Saturday, 10 December 2005

Trip to Northern Uganda - Gulu

M: With much distress, I boarded the same small Eagle Air LET-410 on Wednesday the 7th of December and made the twenty-minute flight to Gulu (a district southwest of Kitgum).
Gulu Town has the second largest population in Uganda, with Kampala being the largest. UNOCHA sent a driver to fetch me from the airport (landing strip), bring me to the Hotel Pearl Afrique to check-in, and then bring me to the UNOCHA/UNICEF office to meet with some of their staff. The next day (after much confusion), a UNICEF driver took me to Pabbo IDP camp.
Pabbo Camp is about forty kilometres from Gulu Town and is perhaps one of the largest IDP camps in northern Uganda, with approximately 63,000 people. Gulu district is much safer than other districts in northern Uganda and is well protected by the UPDF. So, although I went to Pabbo camp in an APV, we did not need military escorts because the road was safe. The main road going from Gulu Town to Kampala is also safe for anyone to travel on (relatively speaking). The government has even gone so far as allowing IDPs to return to their villages between 9am and 4pm so that they can work their land. This is a welcome relief for a population that was forced to move to these camps, which were hastily built in a very haphazard (totally chaotic and disorganised) fashion during one of the LRA’s insurgencies in the 1990s.
The Acholi, who are originally agriculturalists, have no space or land in these IDP camps in which to grow crops and live sustainably (although some have created small plots on the outskirts of the camps but this sometimes results in being abducted from the fields or LRA stealing the crops or cattle during the night). This has resulted in a lack of livelihood for over a million people and the men in the camps have turned to alcohol and sexual violence. During the drive to the camp, we passed large trucks carrying food aid from the UN World Food Program (WFP). This convoy of food aid trucks was very HEAVILY protected with serious machinery. Upon arrival, a camp leader took me around parts of the camp. Again, I played the role of the pied piper! This camp, despite its massive population and the fact that there was a cholera outbreak not too long ago in which several deaths occurred, seems to be much better off than others due to its secure status and the import and export of goods from cultivated fields and Kampala.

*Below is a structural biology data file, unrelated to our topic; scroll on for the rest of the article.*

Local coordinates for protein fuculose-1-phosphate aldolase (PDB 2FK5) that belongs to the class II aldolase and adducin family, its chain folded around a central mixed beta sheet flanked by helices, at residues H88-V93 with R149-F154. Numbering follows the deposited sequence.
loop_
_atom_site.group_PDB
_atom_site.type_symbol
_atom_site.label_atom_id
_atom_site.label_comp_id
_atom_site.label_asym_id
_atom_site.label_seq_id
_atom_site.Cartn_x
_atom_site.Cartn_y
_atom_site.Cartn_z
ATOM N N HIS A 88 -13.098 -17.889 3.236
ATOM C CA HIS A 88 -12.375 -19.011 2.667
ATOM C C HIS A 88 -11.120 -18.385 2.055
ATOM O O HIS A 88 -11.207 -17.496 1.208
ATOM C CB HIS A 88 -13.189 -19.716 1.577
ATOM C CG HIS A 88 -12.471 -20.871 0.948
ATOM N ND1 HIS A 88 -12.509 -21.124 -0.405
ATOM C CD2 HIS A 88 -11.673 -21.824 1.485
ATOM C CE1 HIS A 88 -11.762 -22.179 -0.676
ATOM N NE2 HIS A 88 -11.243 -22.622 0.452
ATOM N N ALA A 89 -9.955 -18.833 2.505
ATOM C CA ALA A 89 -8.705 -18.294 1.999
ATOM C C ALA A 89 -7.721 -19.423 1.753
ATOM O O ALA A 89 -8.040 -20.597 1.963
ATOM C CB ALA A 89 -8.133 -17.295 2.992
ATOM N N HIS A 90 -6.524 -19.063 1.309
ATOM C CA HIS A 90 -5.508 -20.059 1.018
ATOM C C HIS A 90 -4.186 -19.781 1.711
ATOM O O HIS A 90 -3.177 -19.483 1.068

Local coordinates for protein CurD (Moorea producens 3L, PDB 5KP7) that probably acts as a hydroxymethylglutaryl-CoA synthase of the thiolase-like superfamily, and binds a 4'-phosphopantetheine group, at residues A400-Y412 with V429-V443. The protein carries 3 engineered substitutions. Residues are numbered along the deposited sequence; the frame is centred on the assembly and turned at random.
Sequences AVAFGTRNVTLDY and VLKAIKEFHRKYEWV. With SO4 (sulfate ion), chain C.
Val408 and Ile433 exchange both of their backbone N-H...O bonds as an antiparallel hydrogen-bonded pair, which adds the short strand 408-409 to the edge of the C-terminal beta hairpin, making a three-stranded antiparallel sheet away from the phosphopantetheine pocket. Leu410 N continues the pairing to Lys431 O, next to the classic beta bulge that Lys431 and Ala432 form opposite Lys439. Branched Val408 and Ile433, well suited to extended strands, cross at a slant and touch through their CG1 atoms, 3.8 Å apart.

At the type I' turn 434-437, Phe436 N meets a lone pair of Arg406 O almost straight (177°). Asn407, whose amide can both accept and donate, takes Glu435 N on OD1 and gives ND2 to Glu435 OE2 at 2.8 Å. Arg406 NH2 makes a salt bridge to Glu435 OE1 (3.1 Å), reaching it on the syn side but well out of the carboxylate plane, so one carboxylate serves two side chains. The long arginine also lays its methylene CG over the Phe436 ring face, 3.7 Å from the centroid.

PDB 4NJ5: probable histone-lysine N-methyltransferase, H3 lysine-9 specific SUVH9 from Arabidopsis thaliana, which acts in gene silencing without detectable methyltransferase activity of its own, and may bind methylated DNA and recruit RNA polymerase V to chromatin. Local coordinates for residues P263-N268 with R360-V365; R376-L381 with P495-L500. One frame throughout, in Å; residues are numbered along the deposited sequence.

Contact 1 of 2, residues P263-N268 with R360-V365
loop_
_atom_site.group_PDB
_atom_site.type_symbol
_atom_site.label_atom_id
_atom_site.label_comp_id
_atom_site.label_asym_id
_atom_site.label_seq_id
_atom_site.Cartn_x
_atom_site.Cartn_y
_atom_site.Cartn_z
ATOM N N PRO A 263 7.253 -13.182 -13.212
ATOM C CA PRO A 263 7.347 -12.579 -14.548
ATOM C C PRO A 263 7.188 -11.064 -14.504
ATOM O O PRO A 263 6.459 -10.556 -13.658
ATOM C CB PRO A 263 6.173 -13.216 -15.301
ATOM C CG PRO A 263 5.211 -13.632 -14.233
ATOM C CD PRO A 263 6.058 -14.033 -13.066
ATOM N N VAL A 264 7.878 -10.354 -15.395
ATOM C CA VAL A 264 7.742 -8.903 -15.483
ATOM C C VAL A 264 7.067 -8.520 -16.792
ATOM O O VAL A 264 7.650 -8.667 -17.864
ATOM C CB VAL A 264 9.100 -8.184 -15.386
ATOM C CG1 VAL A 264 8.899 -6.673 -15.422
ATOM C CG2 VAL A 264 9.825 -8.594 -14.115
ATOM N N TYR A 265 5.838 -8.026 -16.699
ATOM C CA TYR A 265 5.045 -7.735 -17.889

Friday morning (9 December 2005) I spent sitting in on one of UNICEF’s workshops/training to UPDF officers (males and females) on sexual gender based violence (SGBV). It was interesting to hear some of the comments from the males who believe that if their wife does something wrong or is late with dinner, it is all right to discipline her by beating her…or that a husband had the right to force sex on his wife (because she actually does want it but wants to play ‘hard to get’). I could go on, but I don’t want to give the wrong impression and paint a bad picture of Ugandan culture.
Generally, Ugandans are good people, they are resilient and forgiving and pleasant and helpful but I cannot deny that they hold some cultural beliefs of gender roles that infringe upon basic human rights. I then had to get back on that same (and dreaded) small communist-era airplane and head back to Entebbe/ Kampala.

To see more photos of Gulu,
click on the photo above and you will be automatically directed to the album. Post a comment and let us know what you think!

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